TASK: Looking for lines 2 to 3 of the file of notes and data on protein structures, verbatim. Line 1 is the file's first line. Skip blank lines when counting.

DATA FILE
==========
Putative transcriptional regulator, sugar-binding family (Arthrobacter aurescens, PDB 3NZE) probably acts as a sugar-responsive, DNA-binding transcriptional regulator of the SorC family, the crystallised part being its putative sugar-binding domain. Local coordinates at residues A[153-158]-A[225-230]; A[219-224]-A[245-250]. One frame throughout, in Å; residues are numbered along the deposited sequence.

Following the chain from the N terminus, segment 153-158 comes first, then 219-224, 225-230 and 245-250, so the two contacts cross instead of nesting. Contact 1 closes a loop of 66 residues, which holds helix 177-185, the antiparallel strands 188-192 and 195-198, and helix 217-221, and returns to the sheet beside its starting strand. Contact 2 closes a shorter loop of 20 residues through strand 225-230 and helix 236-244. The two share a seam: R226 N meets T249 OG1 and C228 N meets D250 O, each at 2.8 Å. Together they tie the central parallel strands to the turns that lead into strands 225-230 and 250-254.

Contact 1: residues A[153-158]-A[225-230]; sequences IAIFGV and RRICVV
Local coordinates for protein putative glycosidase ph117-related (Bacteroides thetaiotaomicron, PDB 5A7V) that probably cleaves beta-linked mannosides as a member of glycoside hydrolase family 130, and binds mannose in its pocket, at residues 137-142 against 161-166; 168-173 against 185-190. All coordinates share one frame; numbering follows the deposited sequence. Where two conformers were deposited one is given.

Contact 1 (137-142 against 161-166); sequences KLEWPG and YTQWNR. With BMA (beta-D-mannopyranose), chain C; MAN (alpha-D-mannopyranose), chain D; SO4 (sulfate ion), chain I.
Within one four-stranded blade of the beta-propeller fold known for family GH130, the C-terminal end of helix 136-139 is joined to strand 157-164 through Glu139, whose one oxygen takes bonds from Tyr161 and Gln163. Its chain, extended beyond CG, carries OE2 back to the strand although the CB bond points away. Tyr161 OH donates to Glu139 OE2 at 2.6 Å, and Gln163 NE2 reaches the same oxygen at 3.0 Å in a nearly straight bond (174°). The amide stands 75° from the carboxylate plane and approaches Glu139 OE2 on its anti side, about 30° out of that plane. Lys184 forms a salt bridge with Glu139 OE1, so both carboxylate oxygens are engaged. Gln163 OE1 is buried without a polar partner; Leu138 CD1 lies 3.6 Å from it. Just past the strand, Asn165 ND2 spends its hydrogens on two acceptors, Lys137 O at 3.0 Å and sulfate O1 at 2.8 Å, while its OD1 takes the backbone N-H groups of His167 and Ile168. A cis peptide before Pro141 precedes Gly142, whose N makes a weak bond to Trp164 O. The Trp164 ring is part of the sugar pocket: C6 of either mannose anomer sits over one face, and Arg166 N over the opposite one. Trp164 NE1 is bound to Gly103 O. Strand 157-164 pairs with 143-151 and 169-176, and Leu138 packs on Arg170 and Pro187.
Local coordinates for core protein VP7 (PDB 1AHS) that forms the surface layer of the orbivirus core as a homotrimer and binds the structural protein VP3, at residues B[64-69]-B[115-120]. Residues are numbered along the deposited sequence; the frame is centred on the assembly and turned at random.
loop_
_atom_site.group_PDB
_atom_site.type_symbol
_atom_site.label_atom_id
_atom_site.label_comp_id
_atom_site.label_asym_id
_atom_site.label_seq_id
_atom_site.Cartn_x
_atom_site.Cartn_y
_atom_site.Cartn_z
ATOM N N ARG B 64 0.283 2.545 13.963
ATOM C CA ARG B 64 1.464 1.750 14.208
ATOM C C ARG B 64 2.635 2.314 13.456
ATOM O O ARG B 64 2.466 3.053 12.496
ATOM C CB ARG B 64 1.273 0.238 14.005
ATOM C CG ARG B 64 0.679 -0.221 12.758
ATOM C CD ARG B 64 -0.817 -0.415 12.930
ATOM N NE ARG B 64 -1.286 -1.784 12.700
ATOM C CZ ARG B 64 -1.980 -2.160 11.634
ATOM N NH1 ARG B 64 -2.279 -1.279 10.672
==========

Following the chain from the N terminus, segment 153-158 comes first, then 219-224, 225-230 and 245-250, so the two contacts cross instead of nesting. Contact 1 closes a loop of 66 residues, which holds helix 177-185, the antiparallel strands 188-192 and 195-198, and helix 217-221, and returns to the sheet beside its starting strand. Contact 2 closes a shorter loop of 20 residues through strand 225-230 and helix 236-244. The two share a seam: R226 N meets T249 OG1 and C228 N meets D250 O, each at 2.8 Å. Together they tie the central parallel strands to the turns that lead into strands 225-230 and 250-254.

Contact 1: residues A[153-158]-A[225-230]; sequences IAIFGV and RRICVV